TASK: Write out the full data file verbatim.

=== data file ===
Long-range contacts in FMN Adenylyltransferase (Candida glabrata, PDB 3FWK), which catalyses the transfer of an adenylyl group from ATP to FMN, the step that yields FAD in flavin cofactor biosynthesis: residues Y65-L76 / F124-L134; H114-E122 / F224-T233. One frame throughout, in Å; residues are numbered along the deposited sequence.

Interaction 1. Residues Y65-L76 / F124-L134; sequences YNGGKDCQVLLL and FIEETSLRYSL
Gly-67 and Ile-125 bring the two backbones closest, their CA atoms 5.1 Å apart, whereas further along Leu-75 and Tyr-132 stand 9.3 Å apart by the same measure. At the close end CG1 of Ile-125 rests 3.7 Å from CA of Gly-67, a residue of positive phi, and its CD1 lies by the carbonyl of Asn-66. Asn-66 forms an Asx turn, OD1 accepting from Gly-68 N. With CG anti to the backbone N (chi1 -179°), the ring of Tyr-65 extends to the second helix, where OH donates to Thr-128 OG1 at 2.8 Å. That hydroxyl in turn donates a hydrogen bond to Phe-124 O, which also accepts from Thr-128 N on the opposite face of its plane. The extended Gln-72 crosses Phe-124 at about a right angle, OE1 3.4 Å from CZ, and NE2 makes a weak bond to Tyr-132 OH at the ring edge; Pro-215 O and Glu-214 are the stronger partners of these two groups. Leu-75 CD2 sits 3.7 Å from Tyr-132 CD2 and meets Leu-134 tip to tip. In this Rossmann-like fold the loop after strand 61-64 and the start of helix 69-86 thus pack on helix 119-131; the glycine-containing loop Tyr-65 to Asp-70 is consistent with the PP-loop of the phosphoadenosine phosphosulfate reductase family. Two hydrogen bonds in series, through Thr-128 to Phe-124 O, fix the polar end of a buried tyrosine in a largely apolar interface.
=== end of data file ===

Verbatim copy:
Long-range contacts in FMN Adenylyltransferase (Candida glabrata, PDB 3FWK), which catalyses the transfer of an adenylyl group from ATP to FMN, the step that yields FAD in flavin cofactor biosynthesis: residues Y65-L76 / F124-L134; H114-E122 / F224-T233. One frame throughout, in Å; residues are numbered along the deposited sequence.

Interaction 1. Residues Y65-L76 / F124-L134; sequences YNGGKDCQVLLL and FIEETSLRYSL
Gly-67 and Ile-125 bring the two backbones closest, their CA atoms 5.1 Å apart, whereas further along Leu-75 and Tyr-132 stand 9.3 Å apart by the same measure. At the close end CG1 of Ile-125 rests 3.7 Å from CA of Gly-67, a residue of positive phi, and its CD1 lies by the carbonyl of Asn-66. Asn-66 forms an Asx turn, OD1 accepting from Gly-68 N. With CG anti to the backbone N (chi1 -179°), the ring of Tyr-65 extends to the second helix, where OH donates to Thr-128 OG1 at 2.8 Å. That hydroxyl in turn donates a hydrogen bond to Phe-124 O, which also accepts from Thr-128 N on the opposite face of its plane. The extended Gln-72 crosses Phe-124 at about a right angle, OE1 3.4 Å from CZ, and NE2 makes a weak bond to Tyr-132 OH at the ring edge; Pro-215 O and Glu-214 are the stronger partners of these two groups. Leu-75 CD2 sits 3.7 Å from Tyr-132 CD2 and meets Leu-134 tip to tip. In this Rossmann-like fold the loop after strand 61-64 and the start of helix 69-86 thus pack on helix 119-131; the glycine-containing loop Tyr-65 to Asp-70 is consistent with the PP-loop of the phosphoadenosine phosphosulfate reductase family. Two hydrogen bonds in series, through Thr-128 to Phe-124 O, fix the polar end of a buried tyrosine in a largely apolar interface.